Why You May Be Losing Your Favorite Youtuber: A Breakdown


It all started on August 31, when YouTube personality Philip DeFranco tweeted this.

Which led many to question what in the world he was talking about?

Recently, YouTube changed its terms of service and began demonetizing videos based around new “advertising-friendly” guidelines. These terms include, but are not limited to: “sexually suggestive content, including partial nudity and sexual humour; inappropriate language, including harassment, swearing and vulgar language; and controversial or sensitive subjects and events, including subjects related to war, political conflicts, natural disasters and tragedies, even if graphic imagery is not shown.” The YouTube Community Guidelines have similar restrictions, but are not entirely the same as what is being sent to YouTubers.

Sound like any personal favorites?

The new changes in policy make it very limiting for YouTubers to talk about much of anything, no matter the size of their channel. Some YouTubers were hit harder than others and some not at all. DeFranco, an opinion and news vlogger with 4.6 million subscribers, had 12 videos demonetized.

Seeker Daily, a news channel with 1.1 million subscribers,  was hit by the demonetization over 150 times. Then there are channels such as Blanfire, with a mere 184 subscribers, but was hit 180 times. Despite minimal channel viewings and subscribers, YouTube still found videos unfit for advertising. On the flipside, Jenna “Marbles” Mourey, known as one of YouTube’s first and original creators, baring 16.4 million subscribers, had zero videos demonetized.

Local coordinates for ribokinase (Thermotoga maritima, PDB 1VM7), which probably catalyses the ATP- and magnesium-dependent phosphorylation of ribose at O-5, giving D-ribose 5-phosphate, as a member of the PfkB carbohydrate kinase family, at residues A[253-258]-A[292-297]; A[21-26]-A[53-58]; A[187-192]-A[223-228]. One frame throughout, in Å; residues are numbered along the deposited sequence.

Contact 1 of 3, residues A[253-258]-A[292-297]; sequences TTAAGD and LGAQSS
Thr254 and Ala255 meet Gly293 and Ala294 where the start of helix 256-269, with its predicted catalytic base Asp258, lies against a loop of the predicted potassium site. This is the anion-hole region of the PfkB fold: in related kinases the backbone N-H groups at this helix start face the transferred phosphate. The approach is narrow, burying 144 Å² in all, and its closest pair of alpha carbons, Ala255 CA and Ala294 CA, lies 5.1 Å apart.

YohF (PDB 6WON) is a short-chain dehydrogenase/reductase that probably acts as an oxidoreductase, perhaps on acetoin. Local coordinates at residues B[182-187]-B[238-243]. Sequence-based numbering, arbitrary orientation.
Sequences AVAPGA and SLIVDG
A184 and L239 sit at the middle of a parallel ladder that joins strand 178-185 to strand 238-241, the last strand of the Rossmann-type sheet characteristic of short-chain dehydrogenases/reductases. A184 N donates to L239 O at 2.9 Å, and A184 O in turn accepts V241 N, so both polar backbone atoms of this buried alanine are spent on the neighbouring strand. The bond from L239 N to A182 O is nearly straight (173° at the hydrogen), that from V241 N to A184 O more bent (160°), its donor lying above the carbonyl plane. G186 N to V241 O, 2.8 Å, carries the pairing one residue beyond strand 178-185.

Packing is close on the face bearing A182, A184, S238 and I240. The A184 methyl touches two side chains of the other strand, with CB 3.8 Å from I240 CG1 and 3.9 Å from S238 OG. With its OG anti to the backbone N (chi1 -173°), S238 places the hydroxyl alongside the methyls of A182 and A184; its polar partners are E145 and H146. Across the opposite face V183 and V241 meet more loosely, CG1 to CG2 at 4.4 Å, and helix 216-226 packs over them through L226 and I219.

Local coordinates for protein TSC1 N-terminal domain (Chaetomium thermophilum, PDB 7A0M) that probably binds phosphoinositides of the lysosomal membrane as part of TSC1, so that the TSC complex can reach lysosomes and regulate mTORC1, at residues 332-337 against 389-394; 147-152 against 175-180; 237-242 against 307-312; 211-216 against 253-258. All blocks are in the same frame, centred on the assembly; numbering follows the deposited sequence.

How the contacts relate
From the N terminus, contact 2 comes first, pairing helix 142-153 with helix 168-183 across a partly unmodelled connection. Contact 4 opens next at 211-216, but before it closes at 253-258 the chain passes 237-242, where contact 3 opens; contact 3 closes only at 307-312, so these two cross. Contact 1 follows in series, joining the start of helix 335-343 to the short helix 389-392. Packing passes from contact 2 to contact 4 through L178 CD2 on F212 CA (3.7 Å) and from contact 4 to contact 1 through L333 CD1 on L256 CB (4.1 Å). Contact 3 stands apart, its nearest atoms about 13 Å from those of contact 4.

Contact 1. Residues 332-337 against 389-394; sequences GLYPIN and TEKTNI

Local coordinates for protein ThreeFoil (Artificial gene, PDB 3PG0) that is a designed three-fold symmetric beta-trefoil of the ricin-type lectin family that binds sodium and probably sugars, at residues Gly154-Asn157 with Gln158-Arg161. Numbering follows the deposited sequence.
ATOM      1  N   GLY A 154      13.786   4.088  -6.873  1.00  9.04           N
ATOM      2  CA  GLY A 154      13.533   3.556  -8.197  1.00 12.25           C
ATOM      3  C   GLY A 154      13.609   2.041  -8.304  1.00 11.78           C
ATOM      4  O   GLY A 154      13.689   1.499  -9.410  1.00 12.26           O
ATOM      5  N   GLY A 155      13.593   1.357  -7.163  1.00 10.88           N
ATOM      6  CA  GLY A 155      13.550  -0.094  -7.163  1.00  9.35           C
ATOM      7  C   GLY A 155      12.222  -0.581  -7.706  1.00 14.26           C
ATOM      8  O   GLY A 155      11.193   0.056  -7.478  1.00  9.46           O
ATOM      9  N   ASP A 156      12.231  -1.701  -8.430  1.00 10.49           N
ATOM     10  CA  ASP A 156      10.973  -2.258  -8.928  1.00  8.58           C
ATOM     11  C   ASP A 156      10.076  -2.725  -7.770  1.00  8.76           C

Mourey, pondered on why she had not been a victim of demonetization in a recent podcast by saying that, “Maybe because I am in some top percentile of creators, maybe they are giving us more leniency?” Something to consider for sure.

 

Back when the policies were first changed, an algorithm was created that looked at the metadata of videos and others factors and then made the decision of what is “advertiser-friendly” and what is not. A talking point is that YouTube has actually been demonetizing videos since 2012, but they are just now informing YouTubers when one of their videos has been demonetized.

YouTube released a statement saying, “While our policy of demonetizing videos due to advertiser-friendly concerns hasn’t changed, we’ve recently improved the notification and appeal process to ensure better communication with our creators.” 

Many YouTubers are contemplating major life choices involving the loss of money. Tana Mongeau tweeted last Thursday that “it’s like I would be sitting on the decision of pay my rent and eat but compromise who I am or the opposite. I’m devastated.” Yet the consensus seems to remain the same and most YouTubers will not be changing their content, despite the lack of pay. 

Although by definition, YouTube is not censoring videos, yet they are making it clear what they would deem as appropriate content and what should be monetized. Mourey, in a recent podcast, offers the idea that any channel discussing controversial issues or stories that are not usually on the nightly news will either not be made in the future or the discussion will decrease significantly.

“I feel like it’s a little ridiculous just because part of YouTube is people sharing opinions and people discussing things,” Mackenzie Taylor, a freshman at IUPUI said, “It’s just that YouTube was supposed to be an open forum where you can discuss anything and bring people together from different places, but now the discussion is so limited that it’s hard have an open conversation without risking getting your income taken, which is a big deal for a lot of YouTubers.”

Sophomore Ashlee Gibson added, “It’s supposed to be a safe place for your opinions.”

The opinions were taken to Twitter as the hashtag #YouTubeIsOverParty made its way through  social media, with fans and YouTubers alike sharing their voice on the issue. 

YouTube has been through some major changes in the past week. YouTube as a whole may lose not only money, but creators from the lack of advertising. The entire debacle opens the idea of an entirely new video sharing platform to be created.

Could this be the beginning of the end? Only time will tell.